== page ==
Other EU nation-states accept the UK’s approach to sort out regional and nationalistic claims democratically. But Spain has been avoiding the demands of the Catalan and Basque institutions and citizens on the basis of both historic and more recent episodes of political unrest. As a result, it seems impossible to open any discussion about the devolution claims of city-regional small nations, particularly in terms of devising an internal, alternative and re-scaled configuration of Spain as a nation-state, which would involve modifying the 1978 Constitution. In the case of the Basque Country, this is presented as the least likely outcome as political violence in the region has been both a major obstacle and also a source of inertia. Nevertheless, ETA (Euskadi Ta Askatasuna)[1], announced a ‘definitive cessation’ of its campaign in 2011 and, therefore, should welcome any kind of democratic implementation that involves devolving powers to the Basque Country.

But are there any remarkable differences between EU nation-states such as the UK and Spain?

Indeed, I think there are plenty of them.

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A Separate or United Kingdom: The context and consequences of the independence referendum

(Under)taxation of North Sea Oil and Gas Production and its Implications for Scottish Independence

The Guardian newspaper recently published an article by Aditya Chakrabortty entitled ‘Dude, where’s my North Sea oil money?’ (13 January 2014), which drew a comparison between Norway and the UK in terms of what approximately four decades’ worth of fiscal income from oil and gas production has meant for each country. The main thrust of the article was to suggest that the reason why the UK does not have a colossal nest egg like Norway’s is that the UK government effectively squandered its windfall in tax breaks. That is true, but not in the way Chakrabortty thinks.

Starting in 1981, once the Falklands conflict (and the need to pay for it) was over, the UK government led by Margaret Thatcher embarked on a process (which accelerated greatly under John Major and even more so under the Blair-Brown Labour governments) of levying progressively less and less taxes on oil and gas exploration and production activities. In other words, Chakrabortty is right in saying that most of the windfall was squandered in tax breaks but, overwhelmingly, the main recipient of these tax breaks was the UK oil and gas industry. As oil prices have skyrocketed from 2000 onwards, the differences in the amounts that the UK levies compared to other large North Sea producers (and not only Norway) have reached astonishing proportions.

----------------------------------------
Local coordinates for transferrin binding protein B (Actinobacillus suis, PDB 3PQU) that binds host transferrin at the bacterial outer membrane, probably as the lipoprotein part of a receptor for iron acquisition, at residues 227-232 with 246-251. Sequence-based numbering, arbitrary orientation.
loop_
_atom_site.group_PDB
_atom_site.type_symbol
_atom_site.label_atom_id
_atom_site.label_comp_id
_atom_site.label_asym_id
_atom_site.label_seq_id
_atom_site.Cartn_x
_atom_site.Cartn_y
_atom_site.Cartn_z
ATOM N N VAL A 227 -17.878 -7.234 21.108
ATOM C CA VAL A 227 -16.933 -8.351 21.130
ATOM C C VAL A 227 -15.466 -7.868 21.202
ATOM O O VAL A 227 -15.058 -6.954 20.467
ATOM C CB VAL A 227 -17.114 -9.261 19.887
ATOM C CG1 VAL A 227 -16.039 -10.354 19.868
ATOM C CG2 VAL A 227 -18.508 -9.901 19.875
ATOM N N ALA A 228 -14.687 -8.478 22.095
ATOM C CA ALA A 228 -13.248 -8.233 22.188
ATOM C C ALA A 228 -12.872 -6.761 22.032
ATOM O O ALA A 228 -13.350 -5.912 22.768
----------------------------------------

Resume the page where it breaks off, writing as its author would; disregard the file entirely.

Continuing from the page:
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A Separate or United Kingdom: The context and consequences of the independence referendum

What happens to Scotland’s Westminster MPs after a ‘yes’ vote?

On 25 March this year, a bill disenfranchising around 4 million people was introduced to Parliament. It barely received any press coverage, and though it was defeated it raised an important and oddly neglected constitutional question.

The bill in question was proposed by Tory John Stevenson, and asked “that leave be given to bring in a Bill to amend the Representation of the People Act 1983 to disenfranchise all residents of Scotland eligible to vote in any United Kingdom General Election held after 18 September 2014 in the event of a positive vote in the Scottish Independence referendum; and for connected purposes.”[1] It attempts to solve an anomaly caused by the electoral calendar: Scotland votes on independence on 18 September this year, but would only become an independent nation some time in 2016 (the Scottish government is planning for 24 March[2]). In between those two dates, of course, the UK will hold a general election. Some Conservatives argue that Scots shouldn’t return MPs to Westminster in 2015 because most laws passed by the 2015 Parliament will not apply to Scotland. The problem is exacerbated by the Labour Party’s dominance in Scottish constituencies: 2015 could well see a Labour majority in Westminster and a Conservative majority in ‘rump UK’, i.e. the United Kingdom minus Scotland. In this situation – one of the most likely outcomes of the general election – by whom would Britain be governed?

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The misguided search for the political – Lois McNay

Max Muir speaks to Lois McNay, Professor of Political Theory at Oxford University and Fellow of Somerville College, about her new book, ‘The Misguided Search for the Political’. She argues that radical democratic theorists, in their search for the abstract essence of politics itself, have ushered in a dangerous silence on the lived experience of inequality and oppression. Without addressing the ‘social weightlessness’ of their theories, these radical democrats find their emancipatory credentials seriously undermined.

Max Muir: Hi Lois, thanks for chatting with us. Your new book is called ‘The Misguided Search for the Political’. Why exactly is that search misguided?

Lois McNay: The book is a reaction to something we’ve seen over the last twenty or thirty years in political theory, this preoccupation with constructing general models of democracy, or the dominance of what Agnes Heller terms ‘the sole and all-embracing concept of the political’.

Many of the problems we’re facing seem to demand, by way of effective normative response, unifying and universal democratic procedures and principles. At the same time, this preoccupation with general models of the political is supposed to be the most appropriate response to the depoliticising social tendencies unleashed by globalised neoliberalism. Now, while it’s important to identify the essential and abstract principles that should guide democratic practice, in my view there’s been a certain cost to this abstraction – or what in the book I call ‘social weightlessness’ – it shifts attention away from concrete issues of inequality and oppression.